Background: Tobacco smokers have lower serum levels of immunoglobulin (Ig)G, mainly due to lower levels of IgG2, than non-smokers. The component(s) in tobacco smoke responsible for this effect is unknown, but animal studies have implicated nicotine as a major contributor to the immunologic effects of smoking. Does nicotine exposure due to use of smokeless tobacco (oral moist snuff) or nicotine replacement therapy influence serum Ig levels in humans?
Methods: Serum content of Ig classes and IgG subclasses was analysed in 77 non-smoking nicotine consumers, including 48 users of oral moist snuff (smokeless tobacco users) and 29 ex-smokers on nicotine replacement therapy, and compared with 44 healthy controls. Former smokers in any group had quit smoking at least 6 months prior to study entry. Ig class and IgG subclass levels were determined by radial immunodiffusion. Systemic nicotine exposure was excluded and confirmed by measuring urine content of cotinine using a quantitative radioimmunoassay.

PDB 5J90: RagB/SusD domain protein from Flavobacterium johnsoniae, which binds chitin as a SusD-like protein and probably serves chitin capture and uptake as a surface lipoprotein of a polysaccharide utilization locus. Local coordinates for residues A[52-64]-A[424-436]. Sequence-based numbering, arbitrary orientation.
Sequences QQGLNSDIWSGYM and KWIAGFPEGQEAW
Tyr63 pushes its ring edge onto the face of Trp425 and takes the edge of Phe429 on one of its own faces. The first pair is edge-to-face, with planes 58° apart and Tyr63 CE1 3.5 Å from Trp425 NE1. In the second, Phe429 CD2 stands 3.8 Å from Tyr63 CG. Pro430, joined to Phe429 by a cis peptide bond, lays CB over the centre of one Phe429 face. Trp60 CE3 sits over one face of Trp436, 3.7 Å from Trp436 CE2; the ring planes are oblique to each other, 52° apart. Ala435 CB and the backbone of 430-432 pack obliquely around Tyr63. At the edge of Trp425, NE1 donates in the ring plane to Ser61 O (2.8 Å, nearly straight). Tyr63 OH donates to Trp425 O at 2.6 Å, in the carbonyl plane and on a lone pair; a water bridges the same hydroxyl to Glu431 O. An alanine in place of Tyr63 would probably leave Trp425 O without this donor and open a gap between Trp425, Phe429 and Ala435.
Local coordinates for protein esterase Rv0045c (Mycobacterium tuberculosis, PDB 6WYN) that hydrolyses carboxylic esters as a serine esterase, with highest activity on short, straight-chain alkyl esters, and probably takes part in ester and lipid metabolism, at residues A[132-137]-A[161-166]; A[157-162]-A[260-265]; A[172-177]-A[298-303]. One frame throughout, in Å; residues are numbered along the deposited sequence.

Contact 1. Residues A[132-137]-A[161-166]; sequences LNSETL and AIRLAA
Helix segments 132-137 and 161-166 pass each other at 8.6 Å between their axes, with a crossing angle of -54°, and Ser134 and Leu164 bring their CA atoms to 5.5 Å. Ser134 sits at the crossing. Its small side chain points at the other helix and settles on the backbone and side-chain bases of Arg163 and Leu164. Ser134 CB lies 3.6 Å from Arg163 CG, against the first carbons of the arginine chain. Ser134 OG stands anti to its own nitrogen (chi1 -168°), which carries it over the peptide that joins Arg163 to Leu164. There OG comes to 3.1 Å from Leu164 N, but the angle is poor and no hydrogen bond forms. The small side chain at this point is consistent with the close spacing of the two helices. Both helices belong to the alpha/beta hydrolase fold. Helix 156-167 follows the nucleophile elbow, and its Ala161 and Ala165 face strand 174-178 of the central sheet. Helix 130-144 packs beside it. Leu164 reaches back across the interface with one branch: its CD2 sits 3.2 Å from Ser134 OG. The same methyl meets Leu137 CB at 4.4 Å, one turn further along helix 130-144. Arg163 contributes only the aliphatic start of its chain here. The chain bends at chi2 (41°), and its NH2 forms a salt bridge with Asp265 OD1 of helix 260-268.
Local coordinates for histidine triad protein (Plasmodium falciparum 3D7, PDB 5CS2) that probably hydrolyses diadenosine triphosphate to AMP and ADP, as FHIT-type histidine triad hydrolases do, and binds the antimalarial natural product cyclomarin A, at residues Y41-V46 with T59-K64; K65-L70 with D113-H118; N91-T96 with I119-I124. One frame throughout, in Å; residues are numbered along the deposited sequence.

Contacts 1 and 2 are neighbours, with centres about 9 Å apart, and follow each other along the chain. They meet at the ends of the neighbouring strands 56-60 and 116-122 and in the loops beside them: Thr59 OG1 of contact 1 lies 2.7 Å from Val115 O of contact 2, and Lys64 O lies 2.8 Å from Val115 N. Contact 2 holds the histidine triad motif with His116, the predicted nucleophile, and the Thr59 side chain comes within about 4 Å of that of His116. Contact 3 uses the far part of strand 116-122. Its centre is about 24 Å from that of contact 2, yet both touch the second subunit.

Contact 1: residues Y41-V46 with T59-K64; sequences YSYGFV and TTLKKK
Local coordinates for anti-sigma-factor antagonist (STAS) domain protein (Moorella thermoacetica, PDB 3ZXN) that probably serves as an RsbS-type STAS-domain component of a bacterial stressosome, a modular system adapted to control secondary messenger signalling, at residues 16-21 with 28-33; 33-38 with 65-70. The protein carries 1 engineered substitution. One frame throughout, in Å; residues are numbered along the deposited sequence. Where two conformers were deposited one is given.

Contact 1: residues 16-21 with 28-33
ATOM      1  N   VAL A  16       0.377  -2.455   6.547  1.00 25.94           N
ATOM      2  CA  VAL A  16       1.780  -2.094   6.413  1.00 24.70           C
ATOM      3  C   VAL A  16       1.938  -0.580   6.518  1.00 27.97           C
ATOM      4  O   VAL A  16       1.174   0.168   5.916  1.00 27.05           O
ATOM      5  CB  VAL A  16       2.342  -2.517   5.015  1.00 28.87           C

Results: Ig class and IgG subclass levels did not differ significantly between the groups, with the sole exception of IgG4, which was significantly lower in nicotine consumers than in healthy subjects (0.4 +/- 0.3 vs. 0.6 +/- 0.4 g/l, mean +/- SD, 95% confidence interval [-0.3;-0.05]). There was no correlation between any Ig variable and cotinine concentration.
Conclusions: The decreased levels of IgG and IgG2 seen in tobacco smokers do not seem to be an effect of systemic exposure to nicotine.